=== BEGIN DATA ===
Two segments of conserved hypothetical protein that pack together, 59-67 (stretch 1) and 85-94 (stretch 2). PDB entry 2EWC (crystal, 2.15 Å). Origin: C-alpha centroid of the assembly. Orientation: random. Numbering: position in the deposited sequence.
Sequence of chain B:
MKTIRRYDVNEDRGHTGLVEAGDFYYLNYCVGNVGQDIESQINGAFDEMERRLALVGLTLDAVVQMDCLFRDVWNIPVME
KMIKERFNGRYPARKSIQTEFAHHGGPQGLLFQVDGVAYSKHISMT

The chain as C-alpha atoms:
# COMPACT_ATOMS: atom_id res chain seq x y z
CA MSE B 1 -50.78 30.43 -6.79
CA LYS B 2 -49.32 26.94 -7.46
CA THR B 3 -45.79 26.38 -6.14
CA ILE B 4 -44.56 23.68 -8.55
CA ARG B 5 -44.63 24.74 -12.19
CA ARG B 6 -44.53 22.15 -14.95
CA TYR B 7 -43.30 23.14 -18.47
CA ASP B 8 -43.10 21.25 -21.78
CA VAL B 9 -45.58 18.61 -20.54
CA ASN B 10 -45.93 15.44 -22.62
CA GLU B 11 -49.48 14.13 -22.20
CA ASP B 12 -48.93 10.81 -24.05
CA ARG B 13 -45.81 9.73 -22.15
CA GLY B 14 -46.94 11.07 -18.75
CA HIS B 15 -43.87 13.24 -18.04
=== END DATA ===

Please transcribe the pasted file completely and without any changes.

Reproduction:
Two segments of conserved hypothetical protein that pack together, 59-67 (stretch 1) and 85-94 (stretch 2). PDB entry 2EWC (crystal, 2.15 Å). Origin: C-alpha centroid of the assembly. Orientation: random. Numbering: position in the deposited sequence.
Sequence of chain B:
MKTIRRYDVNEDRGHTGLVEAGDFYYLNYCVGNVGQDIESQINGAFDEMERRLALVGLTLDAVVQMDCLFRDVWNIPVME
KMIKERFNGRYPARKSIQTEFAHHGGPQGLLFQVDGVAYSKHISMT

The chain as C-alpha atoms:
# COMPACT_ATOMS: atom_id res chain seq x y z
CA MSE B 1 -50.78 30.43 -6.79
CA LYS B 2 -49.32 26.94 -7.46
CA THR B 3 -45.79 26.38 -6.14
CA ILE B 4 -44.56 23.68 -8.55
CA ARG B 5 -44.63 24.74 -12.19
CA ARG B 6 -44.53 22.15 -14.95
CA TYR B 7 -43.30 23.14 -18.47
CA ASP B 8 -43.10 21.25 -21.78
CA VAL B 9 -45.58 18.61 -20.54
CA ASN B 10 -45.93 15.44 -22.62
CA GLU B 11 -49.48 14.13 -22.20
CA ASP B 12 -48.93 10.81 -24.05
CA ARG B 13 -45.81 9.73 -22.15
CA GLY B 14 -46.94 11.07 -18.75
CA HIS B 15 -43.87 13.24 -18.04